Inside Logistics and Shipping for the CIO
Companies of all sizes are struggling to cope with more stringent business and operational conditions, and one place they are focusing attention is on the technology that links them to their markets, suppliers and customers.
I am speaking, of course, of the supply chain and specifically logistics and shipping. Back "in the day," supply chain management was all about operations. That changed when CIOs, fresh from building out global communications networks, suddenly found themselves needing to provide their organization with real-time visibility into those networks.
Almost overnight, information was poring in about business operations far and near. Managers and line staff craved data about sales, deliveries, backlogs and more. Shippers, logistics service providers and receivers wanted to track goods making their way in an increasingly complex network.
So, what's a CIO need to know about today's supply chain?
Any company with a large outbound transportation requirement faces an extended supply chain that has grown in complexity from the days of the traditional linear chains. These new and complex networks demand sophisticated control of the execution and real-time information while keeping logistics management costs down.
The challenges are many in this new supply chain model. Consider the fact that transportation is an in-the-field activity and events influencing its execution are difficult to predict and control. Also consider that the industry is limited in its ability to make real-time decisions and anticipate issues due to the lack of tools that provide operational data.
One approach is to take a look at a new set of business applications that run faster, more accurately and succeed within the new market parameters. Oracle, SAP and third-party vendors are pushing forward with software with new kinds of capabilities that are worth consideration, especially for the mobile and wireless workforce.
Checking the Boxes
CIOs need to grasp the latest in supply chain execution and management because the stakes are so high. Pinpointing problems and opportunities in field operations has never been so important.
Whether you are a hands-on CIO or delegate the function to a team, you can use the following feature set as a guide in understanding software applications that deliver real-time visibility and tracking of vehicles and cargo:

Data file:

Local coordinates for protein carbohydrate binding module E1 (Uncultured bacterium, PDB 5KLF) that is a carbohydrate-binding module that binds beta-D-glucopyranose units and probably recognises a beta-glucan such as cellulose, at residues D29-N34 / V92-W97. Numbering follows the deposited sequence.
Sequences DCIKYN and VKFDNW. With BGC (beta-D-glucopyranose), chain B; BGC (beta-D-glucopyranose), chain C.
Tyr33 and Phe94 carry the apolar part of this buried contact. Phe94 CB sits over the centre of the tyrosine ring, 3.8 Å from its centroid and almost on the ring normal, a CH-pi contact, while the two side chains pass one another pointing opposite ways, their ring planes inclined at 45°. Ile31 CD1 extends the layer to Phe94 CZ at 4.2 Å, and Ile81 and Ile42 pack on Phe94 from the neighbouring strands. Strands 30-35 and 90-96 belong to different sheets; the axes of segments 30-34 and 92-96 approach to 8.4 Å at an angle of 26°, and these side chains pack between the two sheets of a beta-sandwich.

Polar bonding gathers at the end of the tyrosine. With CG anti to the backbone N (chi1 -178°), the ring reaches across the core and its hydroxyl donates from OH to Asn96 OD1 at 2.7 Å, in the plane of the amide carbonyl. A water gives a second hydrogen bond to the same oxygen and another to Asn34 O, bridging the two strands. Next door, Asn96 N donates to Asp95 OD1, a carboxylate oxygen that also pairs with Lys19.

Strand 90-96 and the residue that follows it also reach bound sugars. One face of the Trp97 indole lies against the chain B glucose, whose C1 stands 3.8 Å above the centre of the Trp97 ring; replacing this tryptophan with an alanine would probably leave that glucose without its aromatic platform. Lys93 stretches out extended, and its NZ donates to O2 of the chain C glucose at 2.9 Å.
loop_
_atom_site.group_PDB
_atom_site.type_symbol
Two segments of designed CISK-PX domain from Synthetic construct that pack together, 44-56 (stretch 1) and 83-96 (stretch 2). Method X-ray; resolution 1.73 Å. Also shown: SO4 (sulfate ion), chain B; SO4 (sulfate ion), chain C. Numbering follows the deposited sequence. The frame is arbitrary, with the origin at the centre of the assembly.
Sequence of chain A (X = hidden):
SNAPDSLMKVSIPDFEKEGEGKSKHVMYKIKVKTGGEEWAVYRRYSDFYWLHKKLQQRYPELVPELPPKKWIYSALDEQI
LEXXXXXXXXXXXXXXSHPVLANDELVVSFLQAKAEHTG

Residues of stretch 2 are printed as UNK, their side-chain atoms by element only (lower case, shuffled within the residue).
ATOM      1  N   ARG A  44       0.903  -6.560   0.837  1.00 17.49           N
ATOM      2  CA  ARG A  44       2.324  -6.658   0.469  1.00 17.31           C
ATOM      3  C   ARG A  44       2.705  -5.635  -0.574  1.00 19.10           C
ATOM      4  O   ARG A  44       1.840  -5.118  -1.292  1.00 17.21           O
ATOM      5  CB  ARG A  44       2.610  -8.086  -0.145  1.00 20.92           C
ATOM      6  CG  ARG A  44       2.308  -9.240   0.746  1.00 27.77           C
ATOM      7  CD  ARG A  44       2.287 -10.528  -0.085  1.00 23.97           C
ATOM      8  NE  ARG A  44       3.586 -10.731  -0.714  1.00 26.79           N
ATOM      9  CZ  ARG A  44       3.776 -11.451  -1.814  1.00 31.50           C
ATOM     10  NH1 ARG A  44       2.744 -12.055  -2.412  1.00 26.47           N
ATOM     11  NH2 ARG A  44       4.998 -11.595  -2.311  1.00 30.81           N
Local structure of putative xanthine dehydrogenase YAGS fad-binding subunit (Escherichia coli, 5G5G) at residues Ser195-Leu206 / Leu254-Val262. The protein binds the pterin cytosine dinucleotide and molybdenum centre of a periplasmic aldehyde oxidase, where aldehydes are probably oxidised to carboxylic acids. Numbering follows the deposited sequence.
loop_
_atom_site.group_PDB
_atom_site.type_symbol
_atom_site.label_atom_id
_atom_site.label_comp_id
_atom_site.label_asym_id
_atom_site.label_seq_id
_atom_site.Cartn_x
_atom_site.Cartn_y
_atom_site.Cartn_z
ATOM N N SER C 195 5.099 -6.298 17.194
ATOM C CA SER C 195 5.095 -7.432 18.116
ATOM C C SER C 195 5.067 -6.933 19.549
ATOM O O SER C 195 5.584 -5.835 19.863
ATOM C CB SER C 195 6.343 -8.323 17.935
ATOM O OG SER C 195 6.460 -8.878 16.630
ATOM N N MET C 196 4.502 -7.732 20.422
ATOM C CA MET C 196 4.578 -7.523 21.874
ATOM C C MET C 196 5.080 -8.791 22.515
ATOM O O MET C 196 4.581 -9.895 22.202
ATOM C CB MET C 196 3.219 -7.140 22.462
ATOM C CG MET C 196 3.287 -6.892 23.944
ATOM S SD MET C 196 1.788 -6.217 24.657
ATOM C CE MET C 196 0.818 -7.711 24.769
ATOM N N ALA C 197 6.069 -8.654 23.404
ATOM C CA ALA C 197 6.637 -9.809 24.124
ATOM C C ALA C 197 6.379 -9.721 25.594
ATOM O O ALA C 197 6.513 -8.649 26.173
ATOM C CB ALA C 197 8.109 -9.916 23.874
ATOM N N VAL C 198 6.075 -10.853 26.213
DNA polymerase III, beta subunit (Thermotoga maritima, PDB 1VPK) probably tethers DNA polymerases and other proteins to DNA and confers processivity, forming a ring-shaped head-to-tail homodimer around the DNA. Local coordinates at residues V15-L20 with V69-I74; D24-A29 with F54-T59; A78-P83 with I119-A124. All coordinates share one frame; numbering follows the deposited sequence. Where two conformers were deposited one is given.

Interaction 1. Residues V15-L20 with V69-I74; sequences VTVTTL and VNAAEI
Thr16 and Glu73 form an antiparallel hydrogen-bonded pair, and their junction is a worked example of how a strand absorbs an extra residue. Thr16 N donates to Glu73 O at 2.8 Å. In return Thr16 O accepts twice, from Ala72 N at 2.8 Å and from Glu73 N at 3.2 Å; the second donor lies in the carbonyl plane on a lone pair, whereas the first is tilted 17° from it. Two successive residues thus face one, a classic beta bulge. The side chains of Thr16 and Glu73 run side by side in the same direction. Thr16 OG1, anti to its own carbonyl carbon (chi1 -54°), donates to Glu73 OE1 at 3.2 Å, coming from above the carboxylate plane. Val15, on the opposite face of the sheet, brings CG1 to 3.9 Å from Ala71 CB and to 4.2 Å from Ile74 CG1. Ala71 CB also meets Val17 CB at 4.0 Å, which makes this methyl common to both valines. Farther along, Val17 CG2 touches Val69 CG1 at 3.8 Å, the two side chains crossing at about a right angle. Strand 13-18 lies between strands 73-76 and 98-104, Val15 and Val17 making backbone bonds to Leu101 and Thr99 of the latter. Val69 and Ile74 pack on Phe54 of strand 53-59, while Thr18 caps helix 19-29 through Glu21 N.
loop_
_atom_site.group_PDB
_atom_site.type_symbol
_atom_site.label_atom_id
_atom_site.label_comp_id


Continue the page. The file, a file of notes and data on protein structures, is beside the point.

Scheduling - Find a solution that allows you to integrate with external routing systems (TMS) or assist in the creation of routes, either manual or semi-automated based upon pre-defined business rules.
Telemetry Monitors - Look for a solution that provides integrated sensor devices and tags for capturing data (door open/door closed, temperature, speed, direction, asset location) to support predefined business rules.
Vehicles and Cargo Tracking - Be sure your solution supports real-time monitoring of the physical location of the vehicle and cargo. It should also provide vehicle visibility on the date and time of the arrival and departure. Route Execution - Look for a solution that supports real-time monitoring of the progress against the route plan. All players in the extended supply chain should be able to view rolling ETA, breadcrumb route history, and more.
Proof of Delivery (POD) Collection - Find a solution that supports the capture of POD via multiple methods at the point of delivery. POD information is often available via the Web to support billing dispute resolution.
Unscheduled Stop Monitoring - Since you will want to identify when a vehicle is off the expected delivery route, delivering out of sequence, or stopping at an unexpected location, choose a solution that allows you to define business rules.
Load/Unload Verification - You will want to have validation of inbound/outbound cargo to ensure it is correctly staged to the appropriate route, vehicle and receiver.
Specialized Monitoring/Events Handling - Many solutions allow you to create unique business rules to monitor for out of sight, overflow, shortage and hazardous material handling
In this day and age, in an ever-changing volatile economy, companies need to be proactive in order to survive. Companies can now face market challenges head-on and grow their business by strengthening their extended supply-chain.
Far from the operations backwater it once was, logistics, shipping and supply chain management are capturing the attention of even the busiest CIO, and for good reason. After all, you are only as strong as your weakest supply chain link.
Lionel Carrasco is CTO of Neoris, a global IT consultancy, systems integrator, custom application developer and leader in emergent technologies. Carrasco has more than 20 years experience in IT consulting in the banking, insurance, transportation, retail, manufacturing and oil industries.